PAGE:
Risk is inherent in the definition of an entrepreneur. The risk of business failure might not make the list of favorite topics among aspiring business leaders, but it is nonetheless vital to think about when entering the battlefield of high-stakes competition.

In the world of entrepreneurship, it is essential to recognize that failure is possible — it’s a common experience for business leaders. According to Statistic Brain, more than half of U.S. companies fail within five years. CB Insights lists the top three reasons for startups shutting down as no market need, running out of money, and not having the right team.

What sets successful entrepreneurs apart from those who fail is the ability to evaluate mistakes and overcome them. To avoid becoming a cautionary statistic, entrepreneurs must learn from those experiences.

Failure Is Not the End

My career had humble beginnings. I started working an entry-level office job at my parents’ company, which allowed me to learn skills and perspectives that have helped me manage and relate to people with similar responsibilities.

While entrepreneurship definitely can be a rollercoaster — my own experiences support this — successful leaders must find ways to weather the highs and lows of business. Anxiety and depression are common among entrepreneurs, even when their startups are performing well. And when their companies fail, the fallout can be devastating.

Leaders in business have recently begun sharing their own experiences to break the stigma surrounding depression and anxiety. Former MySpace VP Sean Percival shared an incredibly personal message on his website: “I was to the edge and back a few times this past year with my business and own depression. … If you’re about to lose it, please contact me.”

Every person processes emotions differently, but it’s universally crucial to take the time to recover after a business failure. When you do make a mistake, learn from your experiences. Decompress from the situation, be honest with yourself, and find ways to proceed down a more fruitful path.

The Good, the Bad, and the Successful

What distinguishes good entrepreneurs from bad entrepreneurs is how well they’re able to cast a critical eye toward their missteps. Business leaders must be willing and able to learn from their errors — even fatal ones.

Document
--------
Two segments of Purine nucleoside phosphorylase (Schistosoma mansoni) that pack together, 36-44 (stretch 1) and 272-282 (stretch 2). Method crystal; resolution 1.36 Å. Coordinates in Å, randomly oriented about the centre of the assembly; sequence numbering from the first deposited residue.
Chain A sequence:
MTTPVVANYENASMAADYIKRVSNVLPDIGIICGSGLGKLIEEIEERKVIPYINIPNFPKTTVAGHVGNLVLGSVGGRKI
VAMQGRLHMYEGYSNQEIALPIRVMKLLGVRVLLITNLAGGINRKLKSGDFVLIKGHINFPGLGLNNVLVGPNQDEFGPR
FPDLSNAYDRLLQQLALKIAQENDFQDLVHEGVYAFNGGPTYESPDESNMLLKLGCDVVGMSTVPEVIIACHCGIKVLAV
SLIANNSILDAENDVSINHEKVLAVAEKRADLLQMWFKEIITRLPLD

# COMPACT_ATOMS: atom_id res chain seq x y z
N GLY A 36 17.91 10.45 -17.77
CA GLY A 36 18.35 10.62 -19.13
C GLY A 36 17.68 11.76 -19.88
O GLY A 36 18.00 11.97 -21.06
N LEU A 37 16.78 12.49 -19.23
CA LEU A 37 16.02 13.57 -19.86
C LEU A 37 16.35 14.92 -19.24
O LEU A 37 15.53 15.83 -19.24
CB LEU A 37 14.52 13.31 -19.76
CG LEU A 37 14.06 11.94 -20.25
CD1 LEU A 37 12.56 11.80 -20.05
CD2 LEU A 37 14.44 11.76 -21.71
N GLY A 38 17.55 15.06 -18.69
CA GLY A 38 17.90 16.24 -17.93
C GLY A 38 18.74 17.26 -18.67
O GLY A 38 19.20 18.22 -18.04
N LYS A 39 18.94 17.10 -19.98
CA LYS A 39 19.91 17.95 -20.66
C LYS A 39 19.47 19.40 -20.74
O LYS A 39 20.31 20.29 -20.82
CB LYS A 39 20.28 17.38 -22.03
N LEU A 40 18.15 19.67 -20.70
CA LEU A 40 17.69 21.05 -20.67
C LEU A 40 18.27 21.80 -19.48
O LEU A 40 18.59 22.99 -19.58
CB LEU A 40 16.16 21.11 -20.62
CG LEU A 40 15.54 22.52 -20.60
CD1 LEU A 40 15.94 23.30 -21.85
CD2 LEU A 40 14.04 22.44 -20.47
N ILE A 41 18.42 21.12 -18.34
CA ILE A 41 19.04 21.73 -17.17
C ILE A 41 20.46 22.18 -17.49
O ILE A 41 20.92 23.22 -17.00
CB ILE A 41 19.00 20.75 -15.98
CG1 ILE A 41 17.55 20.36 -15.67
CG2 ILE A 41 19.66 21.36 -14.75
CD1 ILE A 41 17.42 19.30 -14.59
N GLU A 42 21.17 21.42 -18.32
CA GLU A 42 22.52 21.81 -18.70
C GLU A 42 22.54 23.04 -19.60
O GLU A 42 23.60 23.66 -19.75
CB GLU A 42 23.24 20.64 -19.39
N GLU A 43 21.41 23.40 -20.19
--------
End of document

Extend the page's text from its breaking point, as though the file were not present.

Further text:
Thankfully, you don’t have to do it all by yourself. Technology can be an incredible asset, particularly when entrepreneurs need help taking stock of what went right and wrong. Here are five useful tools that can help you learn from even the hardest of hard knocks:

  • Organization software
    Calculated risks are a vital component of business success. Free organization software applications allow you to remain organized and understand which risks are worthwhile. They can also help you maintain an orderly and efficient schedule.
  • Idea management
    As a leader, you need to maintain a team focus on the ideas that are most profitable so you don’t waste energy and resources. Tracking business goals can make you 80 percent more likely to achieve them. Make sure they are shareable and accessible for multiple users, which is easy thanks to tools like Google Drive and Evernote.
  • Money management
    When it comes to money management, the bottom line is to go online. Comprehensive accounting software, online invoicing services, and online tax services can all help you cut costs dramatically.
  • Collaborative tools
    Communication is critical in any company, and new technological tools allow you to bring your team together in creative ways. Webinars and online business training enable your team to stay on top of material without the need to travel. Teleconference calls, messaging platforms, and cloud storage all ensure streamlined communication and file access — unaffected by distance or remote working.
  • Pricing your product
    Many small businesses regret charging too little in the beginning. While some people assume more expensive products will attract needier clients, the opposite is true. Customers who monopolize support resources are often the ones looking for lower prices. The best way to research different conversion rates and pricing options is by using a tool like VWO or Optimizely.

By using these tools to identify and avoid missteps, you can correct any issues before they sink your ventures. During the process, remember that business setbacks are natural. The difference between those who succeed in the long run and those who do not is the ability to learn from those mistakes. Resiliency and self-care — along with using the best tools available — can earn you a substantial and sustainable business career.


Authored by:

DavidDisiere smallbiztechnology.comDavid Disiere is the founder and CEO of QEO Insurance Group, an agency that provides commercial transportation insurance to clients throughout the U.S. He is a highly successful entrepreneur who has launched business endeavors in the real estate, oil and gas, agriculture, and automotive sectors. David is equally passionate about philanthropy, and he works to help underprivileged children through the David & Teresa Disiere Foundation.